Local K-12 school districts in the State of Texas are governed by a board of trustees who, as a body corporate, have the exclusive power to govern and oversee the management of the district. The board is responsible for ensuring the that the superintendent (a.k.a. the chief executive officer) implements and monitors plans, procedures, programs, and systems to achieve appropriate, clearly defined, and desired results in the major areas of district operations. The board is responsible for adopting rules and bylaws necessary to carry out its powers and duties. The board may act only by majority vote of the members present at a meeting held in compliance with state open meetings laws. School lawyers routinely provide counsel to school boards in various areas of governance including the development of local policy, implementation of its statutory duties, and oversight of the superintendent.
In any given school—public, private, K-12 or higher education—student issues present a wide array of legal challenges for an institution. Admissions, student expression under the First Amendment, bullying and harassment, athletic eligibility, student, discipline, gender identity, and health and child welfare and custody issues present dynamic challenges for schools—sometimes giving rise to issues of first impression and landmark jurisprudence and often overlapping with other areas of state and federal law.
Student discipline matters make up a large part of school law cases. Chapter 37 of the Texas Education Code encompasses state laws regarding student discipline in public school districts. Public and private schools govern student conduct through a body of rules pertaining to student behaviors and consequences for prohibited conduct violations and related due process or appeal procedures.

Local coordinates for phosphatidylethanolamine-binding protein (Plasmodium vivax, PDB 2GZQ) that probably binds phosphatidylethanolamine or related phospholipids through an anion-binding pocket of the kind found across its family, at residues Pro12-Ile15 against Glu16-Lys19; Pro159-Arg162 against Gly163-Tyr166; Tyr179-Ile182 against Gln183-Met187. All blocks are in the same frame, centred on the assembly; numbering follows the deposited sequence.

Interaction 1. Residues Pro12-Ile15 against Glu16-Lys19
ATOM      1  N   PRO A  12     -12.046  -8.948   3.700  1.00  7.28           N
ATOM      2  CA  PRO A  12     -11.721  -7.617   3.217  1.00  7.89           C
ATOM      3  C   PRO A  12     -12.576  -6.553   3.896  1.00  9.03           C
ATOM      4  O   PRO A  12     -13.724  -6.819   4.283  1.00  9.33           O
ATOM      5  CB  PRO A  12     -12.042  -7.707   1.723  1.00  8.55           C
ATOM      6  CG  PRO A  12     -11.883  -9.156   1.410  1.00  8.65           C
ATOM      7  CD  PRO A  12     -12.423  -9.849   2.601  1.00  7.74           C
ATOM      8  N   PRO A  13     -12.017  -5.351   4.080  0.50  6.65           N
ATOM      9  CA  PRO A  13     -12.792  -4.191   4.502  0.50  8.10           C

Educational institutions benefit from tax-exempt bonds. Public finance, or bond attorneys handling finance transactions for public colleges and universities, private colleges and universities, public charter schools, public school districts, and private schools. Financing often takes the form of direct issuance bonds by an educational entity or the use of state or local issuers of revenue bonds on behalf of the educational entity. Bond lawyers working in this specialty area serve as bond counsel, underwriter’s counsel, and issuer’s counsel with the financing of major capital improvements such as the building of new school buildings or athletic facilities.
Public School Elections
Public school districts and community college districts hold elections to fill seats on their governing boards. School attorneys provide advice to districts regarding laws and regulations governing candidate eligibility and qualifications, election procedures, redistricting issues, political campaigns, finance, taxation, and revenue.
Open government laws help make the work of government transparent to the public. The primary open government laws applicable to school districts in Texas include the Public Information Act and the Open Meetings Act. The Public Information Act is a series of laws related to the public availability of records maintained by a governmental entity. The PIA establishes a process that allows for the public to request information be made available and the process the government must follow to respond to such requests. The Open Meetings Act is a series of laws that regulate how meetings of a school district’s governing board must operate in order to allow the public access to the district’s business and decision-making processes. The OMA requires the public be given notice of the time, place, and subject matter of the meeting, and that the meetings be open to the public, except for expressly authorized closed session discussions. School lawyers routinely counsel both administration and school boards regarding compliance with the PIA and OMA.